Angie McMonigal is an urban architecture and fine art photographer from Chicago. Most of her work consists of minimalistic compositions exhibiting abstract patterns and perspective . Living in a big metropolis like Chicago gives her an opportunity and ability to see beautiful elements in huge objects like sky skyscrapers and gigantic structures. Through her work we can notice the change that’s been set in with changing times and feel its shaping effect on our life and beliefs. Angie’s work has been widely recognized and awarded by agencies around the world for its visual appeal and aesthetics. In her website she puts in precisely, “It’s a study in various perceptions of common subject matter– a way to see the whole by appreciating its detail– how we reveal a detail of ourselves while moving through these spaces.” For PhotoArtMag, Angie answers our questions about her life as a photographer in great detail:
I grew up in a small, rural town in Central Wisconsin but found my way to Chicago shortly after college and have considered this my hometown since moving here more than 14 years ago. I love the energy of this city and much prefer living in this environment to the one I grew up in.
My college degree is in Medical Technology and I worked in that profession for 8 years until having children in 2007. While working I developed an interest in photography, perhaps as a creative outlet to balance my scientific career. I got my first SLR in 2001 and gradually taught myself the technical aspects of photography and really started to take it more seriously, hoping to pursue photography in a more artistic way, in 2004.
Initially my interest in photography was with black & white fine art photography, though I still wasn’t sure what genre most interested me. However, I took quite a detour working solely in children and family portraiture for 5-6 years right around the time my daughter was born. About 3 years ago I made the decision to quit the portrait work and get back to discovering what it was that drew me to photography in the first place.
So, now that you’re a mother cum homemaker cum professional photographer… how do you manage all these… duties?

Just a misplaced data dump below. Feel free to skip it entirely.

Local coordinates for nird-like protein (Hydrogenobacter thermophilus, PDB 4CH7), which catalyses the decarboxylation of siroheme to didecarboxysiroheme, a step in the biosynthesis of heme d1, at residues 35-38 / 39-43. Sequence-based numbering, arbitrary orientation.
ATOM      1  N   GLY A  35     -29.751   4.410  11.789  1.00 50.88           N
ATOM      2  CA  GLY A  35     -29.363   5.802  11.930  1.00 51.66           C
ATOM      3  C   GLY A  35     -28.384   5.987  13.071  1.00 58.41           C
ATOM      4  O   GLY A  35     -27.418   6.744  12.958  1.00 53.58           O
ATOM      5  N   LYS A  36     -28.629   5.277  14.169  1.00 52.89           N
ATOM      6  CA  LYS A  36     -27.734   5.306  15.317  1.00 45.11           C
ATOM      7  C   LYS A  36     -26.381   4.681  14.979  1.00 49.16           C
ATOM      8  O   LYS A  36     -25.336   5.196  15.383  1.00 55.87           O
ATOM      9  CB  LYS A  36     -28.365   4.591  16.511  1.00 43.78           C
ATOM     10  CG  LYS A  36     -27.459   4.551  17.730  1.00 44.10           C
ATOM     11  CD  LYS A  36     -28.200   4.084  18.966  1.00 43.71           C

This has been one of the most challenging parts of pursuing photography for me. Early on, before I had children, I was photographing with film so there was a lot of time spent in the darkroom. Back then I thought it was hard to find the time for photography between work, my husband, friends and family obligations, but little did I know what a rude awakening I was in for once I had kids! There’s nothing that flips your world upside down more than having children, the time commitment and complete change to your life that it brings. It took me a very long time after having children to figure out how to balance the two worlds and in all honesty I’m still trying to figure it out.
My children are still pretty young; I have a 6-year-old daughter and 3-year-old son. While I don’t work outside of the home anymore, I’m a full-time mom and part-time, sometimes full-time, photographer so there’s a lot of guilt and feeling torn between responsibilities and desires with where to spend my time.
About 2 years ago I got to the point where I had to make the decision to try to separate the two worlds a bit better. I take one day a week, either by hiring a sitter to watch my kids or taking a Saturday or Sunday, to get out photographing. I go out regardless of weather, mood or other situations that could easily become excuses to skip photographing. My time to create the work is so very limited so I have to push myself to get out there when I have the opportunity. When you have small children there’s a lot of scheduling involved and sticking to that preplanned schedule is what keeps me creative, as counter-intuitive as that may sound. I think regardless of your work or family situation you need to schedule the time to create the work, if you don’t it’s far too easy to let other things get in the way. Believe me, I’ve made every excuse imaginable but when I push myself to spend the day photographing I always come home happier and feeling more balanced and inspired.